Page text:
5 Minutes With a Visionary: Ian Waitz

Editor’s note: As part of CNBC’s “20 Under 20: Transforming Tomorrow” TV documentary, we interviewed thought leaders and visionaries who have paved the way for the next generation of entrepreneurs. In a series of Q&As called “5 Minutes with a Visionary,” we discover what has shaped and molded the careers of these innovators.

Dean Ian Waitz
Photo: Massachusetts Institute of Technology
Dean Ian Waitz

Ian Waitz, 48, is no stranger to the quest for higher education. Waitz holds a bachelor’s degree from Penn State, an M.S. from George Washington University, a Ph.D. from the California Institute of Technology and holds three patents. Until 2011, he was head of the Department of Aeronautics and Astronautics at the Massachusetts Institute of Technology. Today, he's dean of the engineering school — MIT's largest of its five schools. He spoke in a telephone interview with CNBC.

Q: What do you consider to be your greatest success as an innovator and why?

I think I’ve done some novel things with very small power generation devices. I was involved in a micro-engine program where we were looking at how to build a gas turbine engine that was the size of a coin, essentially, and that involved us pushing our many boundaries.

More so, the role that I play as dean is to provide the right kind of environment so our students, faculty and staff here at MIT can both innovate while they are here, as well as learn all of the skills and tools and attitudes that are required to be great innovators and entrepreneurs when they leave MIT. We have a marvelous track record with 125,000 living alums. We have 26,000 active companies that have $2 trillion in annual sales and employee 3.3 million people. We produce a great amount of entrepreneurs and innovators on a pretty regular basis and that's accelerating. … I hope my greatest contribution to entrepreneurship and innovation will be through a broader impact that I have across MIT rather than anything I’ve done in my own life.

Q: What current challenge, when resolved, would do the most to change the world?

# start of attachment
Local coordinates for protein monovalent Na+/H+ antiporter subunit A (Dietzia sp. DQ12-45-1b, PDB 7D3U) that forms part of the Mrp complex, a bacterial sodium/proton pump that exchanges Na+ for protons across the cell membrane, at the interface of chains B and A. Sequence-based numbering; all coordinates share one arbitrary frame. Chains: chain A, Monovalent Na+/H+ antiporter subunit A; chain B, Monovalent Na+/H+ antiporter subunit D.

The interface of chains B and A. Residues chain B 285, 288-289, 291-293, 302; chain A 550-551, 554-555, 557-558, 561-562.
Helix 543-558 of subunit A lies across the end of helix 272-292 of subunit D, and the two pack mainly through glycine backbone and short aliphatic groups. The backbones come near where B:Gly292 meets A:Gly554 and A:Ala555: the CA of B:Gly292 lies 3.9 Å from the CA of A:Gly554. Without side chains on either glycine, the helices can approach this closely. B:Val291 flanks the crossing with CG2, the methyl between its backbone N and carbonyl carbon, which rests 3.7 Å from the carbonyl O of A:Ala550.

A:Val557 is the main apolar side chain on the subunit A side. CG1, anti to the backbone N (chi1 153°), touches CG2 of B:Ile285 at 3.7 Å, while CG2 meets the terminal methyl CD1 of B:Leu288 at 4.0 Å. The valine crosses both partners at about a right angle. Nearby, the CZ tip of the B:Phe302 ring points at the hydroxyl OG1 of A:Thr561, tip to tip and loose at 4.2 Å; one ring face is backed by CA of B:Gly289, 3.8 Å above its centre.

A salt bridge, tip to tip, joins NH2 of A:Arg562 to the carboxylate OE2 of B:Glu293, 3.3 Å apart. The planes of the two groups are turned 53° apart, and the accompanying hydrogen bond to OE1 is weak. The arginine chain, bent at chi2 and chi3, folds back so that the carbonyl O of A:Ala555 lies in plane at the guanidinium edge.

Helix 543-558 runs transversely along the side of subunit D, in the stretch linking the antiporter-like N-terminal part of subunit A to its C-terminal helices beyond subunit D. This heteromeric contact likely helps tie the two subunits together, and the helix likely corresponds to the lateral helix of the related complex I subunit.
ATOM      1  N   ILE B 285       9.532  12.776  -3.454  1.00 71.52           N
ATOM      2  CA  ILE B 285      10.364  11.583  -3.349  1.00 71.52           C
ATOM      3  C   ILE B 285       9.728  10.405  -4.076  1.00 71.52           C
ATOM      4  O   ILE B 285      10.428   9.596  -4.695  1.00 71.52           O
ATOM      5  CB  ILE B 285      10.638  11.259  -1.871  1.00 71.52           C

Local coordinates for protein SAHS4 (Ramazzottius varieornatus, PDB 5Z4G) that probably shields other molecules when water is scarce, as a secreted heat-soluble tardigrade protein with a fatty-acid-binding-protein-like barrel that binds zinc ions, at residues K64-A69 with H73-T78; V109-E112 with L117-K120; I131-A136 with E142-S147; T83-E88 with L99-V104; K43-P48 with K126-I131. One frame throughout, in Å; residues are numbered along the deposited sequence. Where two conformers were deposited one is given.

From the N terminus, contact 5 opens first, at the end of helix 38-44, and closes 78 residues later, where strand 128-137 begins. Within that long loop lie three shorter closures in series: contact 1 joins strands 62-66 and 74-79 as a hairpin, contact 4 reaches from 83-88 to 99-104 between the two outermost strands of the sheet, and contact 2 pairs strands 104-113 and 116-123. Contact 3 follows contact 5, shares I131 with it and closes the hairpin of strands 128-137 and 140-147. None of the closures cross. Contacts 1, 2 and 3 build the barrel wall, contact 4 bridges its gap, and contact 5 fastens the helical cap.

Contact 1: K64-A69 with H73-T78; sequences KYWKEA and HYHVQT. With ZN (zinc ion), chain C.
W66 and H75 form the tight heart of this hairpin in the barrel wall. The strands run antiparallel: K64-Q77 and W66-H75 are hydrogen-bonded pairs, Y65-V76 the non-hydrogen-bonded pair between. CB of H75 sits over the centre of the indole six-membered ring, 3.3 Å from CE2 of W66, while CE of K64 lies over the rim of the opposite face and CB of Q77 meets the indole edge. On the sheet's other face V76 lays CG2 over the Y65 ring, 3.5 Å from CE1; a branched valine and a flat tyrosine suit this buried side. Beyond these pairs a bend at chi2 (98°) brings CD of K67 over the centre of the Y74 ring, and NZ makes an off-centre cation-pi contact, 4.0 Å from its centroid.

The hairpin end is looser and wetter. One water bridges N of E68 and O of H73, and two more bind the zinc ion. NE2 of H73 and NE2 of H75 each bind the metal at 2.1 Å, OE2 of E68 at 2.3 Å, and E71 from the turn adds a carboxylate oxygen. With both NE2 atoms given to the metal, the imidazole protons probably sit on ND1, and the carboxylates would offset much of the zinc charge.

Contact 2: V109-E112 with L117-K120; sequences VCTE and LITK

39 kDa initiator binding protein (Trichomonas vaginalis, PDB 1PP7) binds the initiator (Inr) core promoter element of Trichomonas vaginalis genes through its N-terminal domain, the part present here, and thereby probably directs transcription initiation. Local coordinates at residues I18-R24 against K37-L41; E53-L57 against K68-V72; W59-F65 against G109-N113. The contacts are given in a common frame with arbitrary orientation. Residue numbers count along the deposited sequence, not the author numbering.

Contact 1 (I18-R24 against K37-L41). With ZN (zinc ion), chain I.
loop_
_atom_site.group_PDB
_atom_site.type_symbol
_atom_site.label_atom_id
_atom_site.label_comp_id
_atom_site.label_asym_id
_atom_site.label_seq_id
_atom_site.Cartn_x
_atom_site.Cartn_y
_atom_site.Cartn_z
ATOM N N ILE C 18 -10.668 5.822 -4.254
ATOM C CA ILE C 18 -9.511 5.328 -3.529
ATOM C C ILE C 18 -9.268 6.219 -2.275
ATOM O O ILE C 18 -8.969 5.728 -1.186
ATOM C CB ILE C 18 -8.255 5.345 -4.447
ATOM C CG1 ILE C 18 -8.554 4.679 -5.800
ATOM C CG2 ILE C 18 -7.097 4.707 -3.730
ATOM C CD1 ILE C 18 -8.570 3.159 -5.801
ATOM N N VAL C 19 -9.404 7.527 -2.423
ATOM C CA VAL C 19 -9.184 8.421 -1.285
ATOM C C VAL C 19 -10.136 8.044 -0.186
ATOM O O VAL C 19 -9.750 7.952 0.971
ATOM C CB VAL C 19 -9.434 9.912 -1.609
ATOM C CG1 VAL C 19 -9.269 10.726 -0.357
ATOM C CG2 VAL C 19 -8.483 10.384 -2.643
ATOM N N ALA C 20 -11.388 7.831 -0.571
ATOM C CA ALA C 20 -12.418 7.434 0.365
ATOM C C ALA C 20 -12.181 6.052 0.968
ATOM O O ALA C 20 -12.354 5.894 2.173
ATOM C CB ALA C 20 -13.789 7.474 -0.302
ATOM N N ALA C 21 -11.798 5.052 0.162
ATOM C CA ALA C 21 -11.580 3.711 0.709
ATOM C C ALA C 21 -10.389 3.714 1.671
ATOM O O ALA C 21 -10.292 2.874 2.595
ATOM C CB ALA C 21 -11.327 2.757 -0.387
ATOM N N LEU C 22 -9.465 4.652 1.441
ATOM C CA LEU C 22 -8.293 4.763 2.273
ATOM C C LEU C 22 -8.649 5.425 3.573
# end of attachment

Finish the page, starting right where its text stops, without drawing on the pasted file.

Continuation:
Those related to both sustainability and human health. Those are dimensions which are pervasive around the globe. [If] we do not make advances in energy, environment and resource use, we are going to continue to have great challenges on earth. Global health is one where there is a huge opportunity with a surge of convergence of opportunity with science — to address our challenges in health and move towards personalized medicine. To me, I think those things could change the world in a very compelling way.

Q: If you had the world's intellectual elite all in one room, what thought-provoking question(s) would you pose for debate?

One that’s very prominent at MIT for us now is education for anyone, anywhere. We have a partnership with Harvard called EdX. We are providing online learning for anyone, anywhere, in an interactive way. If I were to ask a question, I would ask: “How do we do a better job or move that along faster?” … The opportunity to change the world through really effective education is really grand.


Q: What has been the most rewarding aspect of your education from undergrad to masters to Ph.D.?

The sense that I can solve problems. That was something that I learned as a kid, that I could be fearless and take things apart and put things back together even if they didn’t go back together. That, for me, was really enforced with my education. I could be given a problem, and with enough time and energy in that problem … find a good way forward. I have this feeling that with enough time and energy and effort, we can do great things and there are solutions to be found. That confidence to solve problems of all kinds is something, to me, that education has really enforced.

Editor's Note: This interview has been condensed and edited.

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